|Djalla||Djala, Diala, Jala, Acajou, Acajou d’Afrique, Acajou du Senegal, African Mahogany, Bois Rouge||0.8g/cm³||5.9 (medium)||red|
|Gele||Guele, Vene, Bele, Celen, Iron Wood, NumuYiri, Bois du Forgeron||0.9g/cm³||8.0 (hard)||red|
|Gueni||Goueni, Gouenou, Gonee, Guin, Goni, Keno, M'gouin, Nbeng, Beng, Harre, Hare, Hari, Kare, Kari, Khari, Khadi, Balafon Wood||0.9g/cm³||9.5 (hard)||brown|
|Dugura||Dougoura, Dimba, Dimb, Demb, Dim, Dougi, Doukie, Duki, Bush Mango||0.85g/cm³||6.7 (medium)||brown|
|Iroko||Sine, Odum, Kambala, Mvulu, African Oak, Chen d’Afrique||0.6g/cm³||4.1(soft)||brown|
|Melina||Bumu, Bois Blanc, Kattupa, Whitewood||0.5g/cm³||2.4(very soft)||white|
|Bete||Aprono, Mansonia, African Black Walnut||0.6g/cm³||3.8(soft)||brown|
|Tweneboa||Bon, Ebe, Ebois, West African Cordia||0.5g/cm³||1.3 (very soft)||white|
There are a number of factors that affect your choice of wood.
The sound of a djembe is partly related to the hardness and density of its wood. In terms of hardness, from hard to soft, the traditional woods can be arranged as follows:
Gueni, Gele, Lenke, Dugura, Djalla, Iroko
Of these, Gueni and Gele can be called hard, Lenke, Dugura, and Djalla medium, and Iroko soft. (These are relative terms—all of them are classified as hardwoods.)
Density is closely correlated with hardness, so the weight of these woods closely follows the same order. Note that, if you study density and hardness figures for wood species, they only provide an average, and different sources disagree on the actual figures. In addition, the growing conditions of a tree, the age at which it was felled, and which section of the tree the drum was carved from change these figures by as much as 15% in either direction, so the above scale is only a guideline. (A hard sample of Djalla may well be harder than a soft sample of Lenke.)
The hardness of the wood affects the sound of a djembe. In general, the harder woods (Gueni and Gele) tend to result in drums that have bright sound with longer sustain. Djembes made of these woods (all other factors being equal) will have loud sharp slaps with a rich overtone spectrum. At the same time, the tones will not be quite as full-bodied and dark as those of a drum made from a softer wood.
Softer wood (Iroko) has the opposite sound characteristics: slaps don’t achieve quite the sharpness and projection of the harder woods, but the tones tend be full and rich. Overall, Iroko djembes sound “warmer” and “drier” than their hard counterparts.
Not surprisingly, Lenke, Dugura, and Djalla fall somewhere in between. The bass of a djembe is unaffected by the type of wood. Bass tones are too low to have much of an overtone spectrum that would change with hardness, and the frequency of the bass is determined by the size and shape of the drum only. (The pitch of the bass is unaffected by tuning.)
One thing that is often overlooked is the weight of a drum. A djembe made of Gueni will weigh almost twice as much as a djembe made of Iroko (assuming equal size, proportion, and wall thickness). If you play sitting down, weight is not a major factor. But don’t forget that you will frequently have to carry your drum. Depending on size and type of wood, a djembe may weigh as little as 8kg (18lb) or as much as 15kg (33lb). Weight matters not only when it comes to carrying your drum, but also for performances where you may want to play standing up. (A one-hour performance with a 15kg drum is a lot more demanding than the same performance with a 10kg drum.)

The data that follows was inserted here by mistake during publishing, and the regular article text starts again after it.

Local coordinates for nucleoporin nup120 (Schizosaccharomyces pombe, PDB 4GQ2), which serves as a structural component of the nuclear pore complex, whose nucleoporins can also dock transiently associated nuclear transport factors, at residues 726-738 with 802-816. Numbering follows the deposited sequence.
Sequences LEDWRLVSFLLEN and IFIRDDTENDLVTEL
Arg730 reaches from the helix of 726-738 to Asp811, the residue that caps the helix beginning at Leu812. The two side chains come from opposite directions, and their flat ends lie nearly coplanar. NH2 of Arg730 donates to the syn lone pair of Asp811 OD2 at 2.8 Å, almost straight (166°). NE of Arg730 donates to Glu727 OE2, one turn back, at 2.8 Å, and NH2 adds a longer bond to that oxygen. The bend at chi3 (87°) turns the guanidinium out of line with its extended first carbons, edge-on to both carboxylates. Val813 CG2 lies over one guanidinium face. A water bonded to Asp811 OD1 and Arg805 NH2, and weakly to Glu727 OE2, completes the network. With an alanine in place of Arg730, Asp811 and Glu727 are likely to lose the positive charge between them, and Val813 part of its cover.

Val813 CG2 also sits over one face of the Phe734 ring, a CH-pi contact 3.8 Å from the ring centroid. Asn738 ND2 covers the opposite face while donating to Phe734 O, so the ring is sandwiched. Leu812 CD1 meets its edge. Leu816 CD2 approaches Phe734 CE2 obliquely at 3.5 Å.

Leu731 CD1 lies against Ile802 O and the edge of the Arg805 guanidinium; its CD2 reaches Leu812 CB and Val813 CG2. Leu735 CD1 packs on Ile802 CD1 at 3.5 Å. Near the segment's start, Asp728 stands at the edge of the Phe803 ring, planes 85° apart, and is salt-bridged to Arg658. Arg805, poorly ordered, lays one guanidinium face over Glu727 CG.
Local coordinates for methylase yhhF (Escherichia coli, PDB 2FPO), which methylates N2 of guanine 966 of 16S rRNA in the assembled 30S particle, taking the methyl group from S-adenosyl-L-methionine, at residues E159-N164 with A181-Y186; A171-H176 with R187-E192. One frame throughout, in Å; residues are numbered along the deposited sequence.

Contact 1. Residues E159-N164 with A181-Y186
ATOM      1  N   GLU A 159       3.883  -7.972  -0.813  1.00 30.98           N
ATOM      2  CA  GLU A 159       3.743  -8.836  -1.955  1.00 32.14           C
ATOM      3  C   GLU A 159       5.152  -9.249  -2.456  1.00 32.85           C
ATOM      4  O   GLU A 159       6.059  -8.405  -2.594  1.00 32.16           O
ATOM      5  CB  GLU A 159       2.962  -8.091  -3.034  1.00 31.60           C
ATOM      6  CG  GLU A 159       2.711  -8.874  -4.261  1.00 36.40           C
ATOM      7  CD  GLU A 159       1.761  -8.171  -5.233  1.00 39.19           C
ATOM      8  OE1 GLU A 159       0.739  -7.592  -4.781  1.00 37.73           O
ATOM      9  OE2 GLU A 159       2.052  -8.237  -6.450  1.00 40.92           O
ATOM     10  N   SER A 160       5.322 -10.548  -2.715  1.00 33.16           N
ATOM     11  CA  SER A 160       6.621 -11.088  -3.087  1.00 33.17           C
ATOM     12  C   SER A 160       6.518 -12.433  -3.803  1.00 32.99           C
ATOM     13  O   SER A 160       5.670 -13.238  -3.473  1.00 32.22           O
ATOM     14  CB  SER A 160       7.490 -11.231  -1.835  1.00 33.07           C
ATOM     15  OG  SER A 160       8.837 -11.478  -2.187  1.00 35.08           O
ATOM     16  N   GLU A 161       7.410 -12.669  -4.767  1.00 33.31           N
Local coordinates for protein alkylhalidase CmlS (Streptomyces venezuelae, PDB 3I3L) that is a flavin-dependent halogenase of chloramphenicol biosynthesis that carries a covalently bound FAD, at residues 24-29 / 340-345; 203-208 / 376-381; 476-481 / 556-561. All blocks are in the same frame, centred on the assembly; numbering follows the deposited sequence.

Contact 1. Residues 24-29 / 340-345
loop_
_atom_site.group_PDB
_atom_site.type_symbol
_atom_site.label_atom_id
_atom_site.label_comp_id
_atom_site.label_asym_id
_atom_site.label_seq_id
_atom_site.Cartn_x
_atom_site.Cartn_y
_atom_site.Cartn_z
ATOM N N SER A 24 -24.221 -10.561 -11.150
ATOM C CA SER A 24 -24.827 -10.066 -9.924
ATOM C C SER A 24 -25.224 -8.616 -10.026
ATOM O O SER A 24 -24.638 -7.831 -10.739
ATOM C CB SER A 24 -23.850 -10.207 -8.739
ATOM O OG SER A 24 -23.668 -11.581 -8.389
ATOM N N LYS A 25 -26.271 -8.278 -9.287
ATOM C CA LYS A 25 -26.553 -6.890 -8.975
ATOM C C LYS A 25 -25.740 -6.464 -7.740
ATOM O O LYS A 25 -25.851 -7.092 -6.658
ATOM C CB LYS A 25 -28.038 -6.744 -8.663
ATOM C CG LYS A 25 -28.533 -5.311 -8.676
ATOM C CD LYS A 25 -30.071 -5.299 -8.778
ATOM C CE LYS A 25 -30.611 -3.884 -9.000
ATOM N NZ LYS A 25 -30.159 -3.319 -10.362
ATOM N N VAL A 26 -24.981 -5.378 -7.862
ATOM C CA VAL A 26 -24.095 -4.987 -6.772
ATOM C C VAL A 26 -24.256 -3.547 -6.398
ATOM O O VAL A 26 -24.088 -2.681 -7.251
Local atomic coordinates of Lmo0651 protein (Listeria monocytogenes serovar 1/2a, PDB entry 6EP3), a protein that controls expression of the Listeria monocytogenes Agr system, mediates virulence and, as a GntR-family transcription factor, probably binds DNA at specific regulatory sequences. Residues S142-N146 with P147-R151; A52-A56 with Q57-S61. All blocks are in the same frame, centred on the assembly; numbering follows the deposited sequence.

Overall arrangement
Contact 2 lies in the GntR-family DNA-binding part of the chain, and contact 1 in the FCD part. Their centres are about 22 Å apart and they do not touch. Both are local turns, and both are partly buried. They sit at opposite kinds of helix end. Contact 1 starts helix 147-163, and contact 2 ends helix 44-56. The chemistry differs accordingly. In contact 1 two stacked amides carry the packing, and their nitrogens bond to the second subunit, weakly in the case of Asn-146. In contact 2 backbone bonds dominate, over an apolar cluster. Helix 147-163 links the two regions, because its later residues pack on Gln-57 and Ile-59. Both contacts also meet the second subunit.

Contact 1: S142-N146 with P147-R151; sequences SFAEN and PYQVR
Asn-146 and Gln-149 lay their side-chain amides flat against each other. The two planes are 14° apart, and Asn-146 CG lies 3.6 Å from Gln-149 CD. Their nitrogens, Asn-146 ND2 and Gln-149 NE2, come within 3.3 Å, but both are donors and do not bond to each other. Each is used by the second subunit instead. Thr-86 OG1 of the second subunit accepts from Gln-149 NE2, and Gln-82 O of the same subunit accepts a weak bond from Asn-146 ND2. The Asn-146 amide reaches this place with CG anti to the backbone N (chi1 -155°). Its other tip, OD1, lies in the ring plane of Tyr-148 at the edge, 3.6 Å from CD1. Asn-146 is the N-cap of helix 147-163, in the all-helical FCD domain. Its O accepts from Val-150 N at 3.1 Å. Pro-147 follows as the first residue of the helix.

You should match your drum to your physique. A good weight for playing standing up is 10-11kg. This is heavy enough to keep the drum in place while you are playing, but light enough to not exhaust you. Note that drums that are too light are difficult to play standing up because they have a tendency to move around too much as you hit them. (This is another reason why light non- traditional woods, such as Tweneboa, are poorly suited for djembes.)
A tree has two distinct types of wood. Heartwood forms the center of the trunk and is no longer alive. It carries they weight of the tree and provides structural integrity. Sapwood forms the outer layer of the trunk and carries nutrients. As the tree grows, sapwood near the centre of the tree dies and gradually becomes heartwood.
Sapwood is softer than heartwood and has lower density and higher moisture content, so it is not as strong as heartwood. In a djembe, you can recognize sapwood by lighter-colored patches on the widest part of the bowl.
The most prized shells are made entirely of heartwood. However, many shells have some sapwood on the bowl. Its presence is not a defect and can look very attractive, adding interest to the look of a shell. If you have a shell with patches of sapwood, these patches will be near the top of the bowl, at its widest part. Check the width and depth of the patches and look on the inside of the shell. A patch of sapwood on the outside may be much smaller on the inside, or not reach the inside at all, in which case it is of no concern. If the sapwood extends all the way through the width of the shell to the inside, a patch around 8” (20cm) wide and deep is also no problem.
However, be wary if a large part of the bowl is sapwood that extends all the way through the thickness of the bowl. Especially with thin-walled shells, this can affect structural integrity. Over a number of years, such shells can develop cracks in the sapwood and, in extreme cases, the bowl may eventually collapse under the pressure.
Check any sapwood for damage from borers. Many species prefer the softer sapwood to the harder heartwood, so any damage is more likely to occur in the sapwood sections.
While the type of wood does influence sound, there are other factors as well. These include type and thickness of the skin, tuning, the shape and proportions of the shell, and playing technique. What all this means is that, when it comes to choosing a drum, the particular wood is probably the least important selection criterion. Relative to all the other factors, the choice of wood contributes probably no more than 10% to the overall sound quality (assuming that the drum is made from a suitable wood). True, the species of wood does influence sound, but it is subtle and easily overwhelmed by the other factors.
What matters most is whether a drum "speaks" to you. Many players talk about how they were drawn to a particular drum and “fell in love” with that drum. You may also have a liking for a particular style of carving, or be enchanted by a particularly striking grain pattern. Do not ignore such impressions when it comes to making a choice. It is important that you like your drum and are happy with it.
If possible, buy a drum that is made of one of the traditional woods or an alternative wood of similar density and hardness. Whether that drum is made of Gueni or Lenke really is of little importance in the grand scheme of things. Instead choose with your ears and your heart, and you will likely be happy with your choice.